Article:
Going to Disneyland
As a child, I learned about Disneyland from several lucky, lucky kids I knew who had been there. They described a magical place full of nothing but rides, games, toy stores, junk food, fireworks, parades, and cartoons come to life--in short, kid heaven. The address of my fantasies quickly moved to southern California.
Alas, my parents' idea of a good, affordable family vacation tended to run more along the lines of car trips to visit relatives. Looking back, I was far from deprived. We got to go some cool places, like visiting my cousins in Colorado, and I got sent to every sort of camp imaginable: church camp, Girl Scout camp, 4-H camp, sports camps--yes, even band camp. All of these experiences probably provided at least some of the fun and a great deal more educational value than a trip to Disneyland. But I was still jealous of my mouse-eared friends.
Eventually I got over this by deciding that Disneyland was for babies. In college, caught up in newly discovered ideals about corporate greed and cultural sterilization, I even bragged about never having been there. By the time I developed the financial ability to go, I had convinced myself that Disneyland was not for "my kind." We were intellectual and sophisticated; our vacation spots would offer fabulous museums, amazing artistic performances, and historical character. And when our brains got full, we could always shop in darling little mom-and-pop boutiques and dine in a nice bistro.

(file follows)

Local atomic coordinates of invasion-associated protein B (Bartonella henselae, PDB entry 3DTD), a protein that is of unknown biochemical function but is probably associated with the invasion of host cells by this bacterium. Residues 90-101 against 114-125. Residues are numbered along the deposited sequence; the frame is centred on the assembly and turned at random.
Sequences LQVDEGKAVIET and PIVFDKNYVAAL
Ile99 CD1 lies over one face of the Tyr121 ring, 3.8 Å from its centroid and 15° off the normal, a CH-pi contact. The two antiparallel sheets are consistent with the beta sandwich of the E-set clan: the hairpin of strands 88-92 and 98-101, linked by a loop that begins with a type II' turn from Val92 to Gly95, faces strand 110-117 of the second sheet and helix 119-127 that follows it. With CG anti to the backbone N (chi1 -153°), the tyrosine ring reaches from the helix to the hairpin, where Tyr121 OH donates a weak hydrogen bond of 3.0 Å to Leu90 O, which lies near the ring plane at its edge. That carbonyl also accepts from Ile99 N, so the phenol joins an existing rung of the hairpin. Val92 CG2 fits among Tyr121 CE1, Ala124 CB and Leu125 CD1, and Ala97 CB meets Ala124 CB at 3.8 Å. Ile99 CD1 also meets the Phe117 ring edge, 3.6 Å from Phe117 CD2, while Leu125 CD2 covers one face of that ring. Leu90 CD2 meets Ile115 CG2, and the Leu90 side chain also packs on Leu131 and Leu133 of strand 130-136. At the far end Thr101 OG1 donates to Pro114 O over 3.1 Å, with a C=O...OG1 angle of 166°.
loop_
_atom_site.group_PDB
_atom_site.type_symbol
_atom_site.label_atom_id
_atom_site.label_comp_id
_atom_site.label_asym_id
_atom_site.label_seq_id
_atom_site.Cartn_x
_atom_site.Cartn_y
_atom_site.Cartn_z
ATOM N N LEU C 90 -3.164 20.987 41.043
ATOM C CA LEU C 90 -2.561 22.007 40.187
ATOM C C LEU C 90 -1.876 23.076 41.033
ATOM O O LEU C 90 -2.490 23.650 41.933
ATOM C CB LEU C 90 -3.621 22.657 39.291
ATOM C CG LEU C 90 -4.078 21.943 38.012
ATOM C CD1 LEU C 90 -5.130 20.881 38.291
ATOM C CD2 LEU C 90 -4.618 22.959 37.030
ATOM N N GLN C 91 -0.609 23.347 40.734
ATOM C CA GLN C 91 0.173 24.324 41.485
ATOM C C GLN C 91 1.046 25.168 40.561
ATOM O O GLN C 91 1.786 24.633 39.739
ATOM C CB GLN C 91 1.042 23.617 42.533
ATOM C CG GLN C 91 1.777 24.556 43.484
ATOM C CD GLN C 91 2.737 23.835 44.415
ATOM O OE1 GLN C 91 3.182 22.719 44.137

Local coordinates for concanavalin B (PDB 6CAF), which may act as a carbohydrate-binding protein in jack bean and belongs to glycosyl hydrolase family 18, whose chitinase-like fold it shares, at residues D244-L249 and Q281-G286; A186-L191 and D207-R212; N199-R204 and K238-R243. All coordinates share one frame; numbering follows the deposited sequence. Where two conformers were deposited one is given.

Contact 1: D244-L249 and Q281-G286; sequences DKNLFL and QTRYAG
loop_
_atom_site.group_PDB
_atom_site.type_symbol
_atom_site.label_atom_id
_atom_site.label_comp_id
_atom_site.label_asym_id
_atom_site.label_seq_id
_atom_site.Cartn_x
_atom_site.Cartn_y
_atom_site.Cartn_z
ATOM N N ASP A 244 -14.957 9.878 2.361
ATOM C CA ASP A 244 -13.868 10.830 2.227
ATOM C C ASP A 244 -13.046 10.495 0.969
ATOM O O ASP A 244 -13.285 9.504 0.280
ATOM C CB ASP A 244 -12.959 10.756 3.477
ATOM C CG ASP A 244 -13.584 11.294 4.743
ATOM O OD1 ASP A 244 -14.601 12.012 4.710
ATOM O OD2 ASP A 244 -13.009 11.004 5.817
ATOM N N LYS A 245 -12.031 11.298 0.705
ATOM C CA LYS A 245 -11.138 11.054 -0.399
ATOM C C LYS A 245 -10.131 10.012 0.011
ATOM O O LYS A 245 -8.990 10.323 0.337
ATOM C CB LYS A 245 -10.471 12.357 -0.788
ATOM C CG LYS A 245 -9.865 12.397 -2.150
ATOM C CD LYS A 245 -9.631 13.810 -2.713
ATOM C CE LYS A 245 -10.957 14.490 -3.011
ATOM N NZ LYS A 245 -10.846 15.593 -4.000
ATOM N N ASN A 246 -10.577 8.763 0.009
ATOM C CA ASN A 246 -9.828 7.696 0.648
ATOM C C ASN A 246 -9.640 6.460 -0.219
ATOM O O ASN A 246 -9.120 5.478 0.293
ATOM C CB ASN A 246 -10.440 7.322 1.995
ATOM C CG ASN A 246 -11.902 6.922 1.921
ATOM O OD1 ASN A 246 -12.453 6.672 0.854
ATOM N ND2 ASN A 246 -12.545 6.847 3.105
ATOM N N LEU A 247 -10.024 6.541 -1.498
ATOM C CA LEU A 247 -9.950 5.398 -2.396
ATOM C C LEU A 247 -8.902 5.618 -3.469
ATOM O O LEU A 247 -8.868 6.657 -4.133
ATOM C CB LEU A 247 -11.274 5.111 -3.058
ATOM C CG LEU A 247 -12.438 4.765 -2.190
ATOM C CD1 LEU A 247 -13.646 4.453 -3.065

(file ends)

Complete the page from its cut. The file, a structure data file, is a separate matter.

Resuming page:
A funny thing happened, though. An increasing number of people I had already firmly designated as "my kind" turned out to be big Disneyland fans. And they kept wanting me to go with them. Every time I'd say, "Nah, that's not really my sort of thing," they'd point out that I do, in fact, own and enjoy a number of Disney movies, or that most of the rides aren't designed to induce vomiting. They'd start speaking of the place in the same hushed-yet-excited tones that my childhood friends had used, and I found myself thinking, "Well, maybe it wouldn't be so bad. But I don't really care if I go or not."
Enter my friend Kathy. When my other friends said, "Let's go to Disneyland," they meant, "If you organize a trip to Disneyland, we'd love to tag along." When Kathy says, "Let's go to Disneyland," she means, "Unless you stop me, we're going to Disneyland." I haven't stopped her, so it looks like this October we're going to Disneyland.
Part of me is still nervous that I'll find the whole thing too busy, too cheesy, too tacky, too much. But if I get overwhelmed, I've decided to think of it as anthropology. I can explore and analyze an American pop-cultural icon while secretly finding out what kind of place could inspire grown, intelligent people to the excitement of children. At the very least, the next time I'm accused of being an elitist intellectual snob out of touch with the mainstream, I'll be able to say I've been to Disneyland.